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Levin Lathe parts

edsalberg

Plastic
Joined
Jan 9, 2024
I hope this is OK to post here. I inherited a bunch of Levin Lathe parts and would like to sell them. But before I can list them, I need to identify them.
Can anyone tell me what these parts are called?

Thank you.
 

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First 2: regular tailstock
3rd: tip-over T rest
4th: grinding spindle (?)
5th: lathe bed, headstock, lever-acting tailstock for live tooling
6th: detail of lever acting tailstock (adjustable in some way)
7th: bed clamp, assorted bits (maybe tailstock stop?)
8th: levin collets
9th: toolmaker's compount for lathe
 
#6 is a Micro Drilling attachment.
You are missing the drawbar for the tailstock.
Both the micro drilling attachment and the slide rest are graduated in inch.

Best is to list them on Ebay starting at a buck, there are folks actively seeking Levin lathes and tooling, the price will set itself. Just get "Levin" and "lathe" in the description, they will find it. You can get a feeling for prices checking completed listings, but don't go by asking prices for what may be currently listed- and forget Levin catalog prices.
 
Micro-drilling attachment - what are the two micrometer adjustments for? One clearly is side-to-side alignment, what's with the one at an angle to horizontal?
 
Micro-drilling attachment - what are the two micrometer adjustments for? One clearly is side-to-side alignment, what's with the one at an angle to horizontal?
The two slides provide alinement adjustment between the headstock spindle and the tailstock spindle in horizontal and vertical planes. The attachment also has an adjustment for how it fits the sloping sides of the bed because Levin lathes have variations in some of their dimensions. The attachment is capable of drilling very small holes, so alinement has to be very good. The lever feed gives manual feedback, but tiny drills have almost no "feel" so there is supposed to be a dial indicator (missing) next to the screw depth stop. The depth stop can be slowly turned while the lever does the feeding, allowing a slow and controlled feed rate and the ability to clear chips and return to the previous position in the hole.

For comparison, Derbyshire was quite confident of their ability to build a small lathe with the stock tailstock and headstock very well aligned after fitting to the bed by hand scraping. Derbyshire followed the American Watch Tool Co. precision manufacturing methods for interchangeability. Fred Derbyshire was employed there for years before leaving to start his own company. I think the ad below originally dates to around 1950 and shows an Elect model 10 mm ball bearing head lathe with the stock lever feed collet-holding tailstock drilling a very small hole (.0006"). They have the combination of lever feed and screw depth stop to control feed rate and an ohmmeter to detect when the drill contacts the part.

Note the "Here's the lathe" section of the ad shows a larger model 750 equipped as a turret lathe, not like the one that drilled the little hole.

Larry

Smallest Hole Ad.jpg
 
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Ohm meter, interesting. Pure platinum would be a tough drill job. My question still stands - iif the second micrometer adjustment is for vertical, why not put it purely in the vertical plane? Why at an angle?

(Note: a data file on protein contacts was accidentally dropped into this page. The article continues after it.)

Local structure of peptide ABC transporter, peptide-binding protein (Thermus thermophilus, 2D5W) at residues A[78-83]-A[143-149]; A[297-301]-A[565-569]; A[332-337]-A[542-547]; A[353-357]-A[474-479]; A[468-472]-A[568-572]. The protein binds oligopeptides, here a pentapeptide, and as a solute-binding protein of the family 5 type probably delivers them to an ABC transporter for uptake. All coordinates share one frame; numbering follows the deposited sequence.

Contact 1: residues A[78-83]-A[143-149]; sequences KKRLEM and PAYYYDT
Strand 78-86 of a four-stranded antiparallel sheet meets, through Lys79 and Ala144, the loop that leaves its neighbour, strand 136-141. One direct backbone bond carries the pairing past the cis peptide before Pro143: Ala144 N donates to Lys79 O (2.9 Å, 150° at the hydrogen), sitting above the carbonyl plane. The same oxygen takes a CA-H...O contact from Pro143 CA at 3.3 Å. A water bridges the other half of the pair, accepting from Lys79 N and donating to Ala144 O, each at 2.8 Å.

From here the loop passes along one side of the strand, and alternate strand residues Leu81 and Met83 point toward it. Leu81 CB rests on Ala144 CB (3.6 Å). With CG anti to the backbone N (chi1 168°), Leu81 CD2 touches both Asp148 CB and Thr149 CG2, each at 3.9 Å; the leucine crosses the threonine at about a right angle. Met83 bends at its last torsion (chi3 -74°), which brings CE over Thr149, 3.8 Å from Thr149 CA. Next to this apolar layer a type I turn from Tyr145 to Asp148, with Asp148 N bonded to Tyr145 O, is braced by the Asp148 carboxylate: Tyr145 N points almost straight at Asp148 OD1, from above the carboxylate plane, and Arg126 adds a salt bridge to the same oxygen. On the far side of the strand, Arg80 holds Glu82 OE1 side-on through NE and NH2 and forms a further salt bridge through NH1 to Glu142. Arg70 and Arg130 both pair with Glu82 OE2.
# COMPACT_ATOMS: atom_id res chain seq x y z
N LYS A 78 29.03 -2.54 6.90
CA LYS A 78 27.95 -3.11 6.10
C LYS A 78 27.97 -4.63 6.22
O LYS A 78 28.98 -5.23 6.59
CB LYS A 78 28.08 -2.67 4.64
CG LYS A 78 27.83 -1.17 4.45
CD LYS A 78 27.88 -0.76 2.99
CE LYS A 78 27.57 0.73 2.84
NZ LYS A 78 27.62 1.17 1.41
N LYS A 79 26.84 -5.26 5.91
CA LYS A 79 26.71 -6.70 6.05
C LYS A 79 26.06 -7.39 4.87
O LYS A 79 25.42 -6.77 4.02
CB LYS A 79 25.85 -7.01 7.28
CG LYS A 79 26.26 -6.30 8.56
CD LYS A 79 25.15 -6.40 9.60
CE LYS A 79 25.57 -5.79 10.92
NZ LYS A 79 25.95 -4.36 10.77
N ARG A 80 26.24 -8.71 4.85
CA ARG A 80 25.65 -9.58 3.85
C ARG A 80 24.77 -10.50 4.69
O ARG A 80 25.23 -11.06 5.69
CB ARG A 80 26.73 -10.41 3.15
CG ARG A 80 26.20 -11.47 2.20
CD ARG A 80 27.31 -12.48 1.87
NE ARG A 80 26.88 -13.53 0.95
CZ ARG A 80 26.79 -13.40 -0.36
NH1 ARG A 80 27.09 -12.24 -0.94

I think it is at an angle so it gives the attachment a much finer adjustment on both Y and Z axis. the straight one acts as a course and the angled is the fine. Similar to the way old microscopes were focused. Mike Garber showed me one of these he had tweaked to do his micro drilling. I think there is a old post about him here.
 
Ohm meter, interesting. Pure platinum would be a tough drill job. My question still stands - iif the second micrometer adjustment is for vertical, why not put it purely in the vertical plane? Why at an angle?
Well, the drilling attachment was shown in the 1954 catalog, so Louis and Sam must have designed it. I think they may have wanted to keep the envelope compact and avoid any interference with the overhead belt, so came up with the slanted slide for the vertical adjustment.

Larry

Drilling Att 1954 cat page.jpg
 
Wow, 0.0006" is pretty darn small! I wonder what they used to make the drill? A friend of mine, ex- Bulova/Hamilton, did some 0.001" holes in the side of hypodermic needles back in the 90s. That's about double the diameter... but he did make the drill; single lip in carbide. On a Bulova made grinder. I was as impressed with the drill as the hole.
 
Still it must have been tough to line that up, the vertical setting also moves it in horizontal. I am reminded of the story about the tiny hole drilled by some company, they sent the part and the drill used to show off to another company. The other company returned the drill, with a hold drilled cross-wise through the shank. =)
 
Consider them listed.

Conversation sent.

I have been running Levin lathes for about 60 years and still can use more.

Larry
Consider them listed.

Conversation sent.

I have been running Levin lathes for about 60 years and still can use more.

Larry
Hi Larry,
I’ve read several posts and you seem very knowledgeable on Levin - would you have any leads on a chrome model collet closing tailstock? I have the body and locking lever but all other parts are missing. TIA chris
 
Hi Larry,
I’ve read several posts and you seem very knowledgeable on Levin - would you have any leads on a chrome model collet closing tailstock? I have the body and locking lever but all other parts are missing. TIA chris
Possibly, but you need to state which collet type and whether you want push or rack and pinion type.

Larry
 








 
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